“I immediately contacted my mom and to say she was shocked at the news is putting it mildly. I explained that the science of DNA was accurate and it was simply not possible that our father could have been the Greek man she had dated. I reached out to some second and third cousins from “23andMe,” to no avail.
“The results also indicated that we are identical twins and not fraternal twins like my mom had been told at our birth.
“Through continued investigation, my pursuit of Paul Breaux began. Mom remembered that he was a twin himself. I almost hit the floor, amazed that she hadn’t seen this connection.
“Through “My Ancestry,” I found Aunt Adeline Verda, Paul’s sister. Excited, but I had no luck reaching Susan on Facebook Messenger. Learned she was on vacation in Spain and doesn’t travel with a cell phone. Felt like the longest 10 days of my life, worried how Susan would take the news. It turned out OK, we started emailing in November 2019,” he said.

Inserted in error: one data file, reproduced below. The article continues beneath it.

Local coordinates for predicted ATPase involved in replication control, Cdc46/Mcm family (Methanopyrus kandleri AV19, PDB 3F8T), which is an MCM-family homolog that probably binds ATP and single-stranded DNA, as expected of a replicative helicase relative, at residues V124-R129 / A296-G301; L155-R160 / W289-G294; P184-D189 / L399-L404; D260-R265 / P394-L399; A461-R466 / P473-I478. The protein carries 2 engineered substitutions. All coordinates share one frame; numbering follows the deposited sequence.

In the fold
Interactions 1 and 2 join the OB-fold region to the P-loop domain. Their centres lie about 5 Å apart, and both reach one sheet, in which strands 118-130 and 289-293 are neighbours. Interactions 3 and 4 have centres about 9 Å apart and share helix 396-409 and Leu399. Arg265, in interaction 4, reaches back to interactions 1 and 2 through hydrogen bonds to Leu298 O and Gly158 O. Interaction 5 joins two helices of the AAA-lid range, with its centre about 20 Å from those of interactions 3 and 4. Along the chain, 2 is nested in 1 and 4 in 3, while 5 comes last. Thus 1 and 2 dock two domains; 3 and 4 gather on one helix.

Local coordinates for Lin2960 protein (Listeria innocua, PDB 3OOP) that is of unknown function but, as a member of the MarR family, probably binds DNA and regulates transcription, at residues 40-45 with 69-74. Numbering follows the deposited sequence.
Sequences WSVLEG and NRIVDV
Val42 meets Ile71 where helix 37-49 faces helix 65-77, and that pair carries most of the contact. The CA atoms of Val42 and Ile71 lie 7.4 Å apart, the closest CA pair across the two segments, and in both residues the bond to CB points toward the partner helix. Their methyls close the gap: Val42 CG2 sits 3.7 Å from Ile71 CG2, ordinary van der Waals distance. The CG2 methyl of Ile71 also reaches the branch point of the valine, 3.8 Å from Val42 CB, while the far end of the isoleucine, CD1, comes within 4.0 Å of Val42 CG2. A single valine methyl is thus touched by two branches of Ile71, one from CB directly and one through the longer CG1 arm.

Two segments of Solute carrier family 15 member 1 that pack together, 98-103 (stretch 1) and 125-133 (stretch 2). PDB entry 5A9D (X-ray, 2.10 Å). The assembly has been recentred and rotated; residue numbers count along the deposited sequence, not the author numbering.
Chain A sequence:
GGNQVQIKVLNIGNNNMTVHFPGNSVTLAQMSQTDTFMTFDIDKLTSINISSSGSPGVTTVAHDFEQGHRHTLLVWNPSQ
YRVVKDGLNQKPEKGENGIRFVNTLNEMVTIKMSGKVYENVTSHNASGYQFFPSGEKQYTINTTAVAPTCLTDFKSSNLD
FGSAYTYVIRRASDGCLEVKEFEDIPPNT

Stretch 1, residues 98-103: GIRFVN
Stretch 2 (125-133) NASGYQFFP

“With so many scams in the world, I didn’t know what to think. First I went to talk to my paran, Uncle Robert Breaux, my dad’s identical twin and he knew nothing of the story, but when I showed him a picture of Don, he said, “Uh, that’s Paul,” Susan said.
“Susan reluctantly took the DNA test herself in early 2020 and shortly after we got the news we already knew. Susan was in fact, my biological sister, which meant Paul Breaux was in fact, our father,” David said.
“When David and I were first communicating, I told him I didn’t know how to feel about all this. He felt the same way. He said he set out to find who his father was and never thought about what would happen if there was close family,” Susan said.
“During the search, I was sensitive to the feelings of the Breaux family. Paul was not here to express his side of the story. I felt like I was on a roller coaster and, even now, after returning from the trip to Louisiana, I am not sure I have fully accepted this as reality.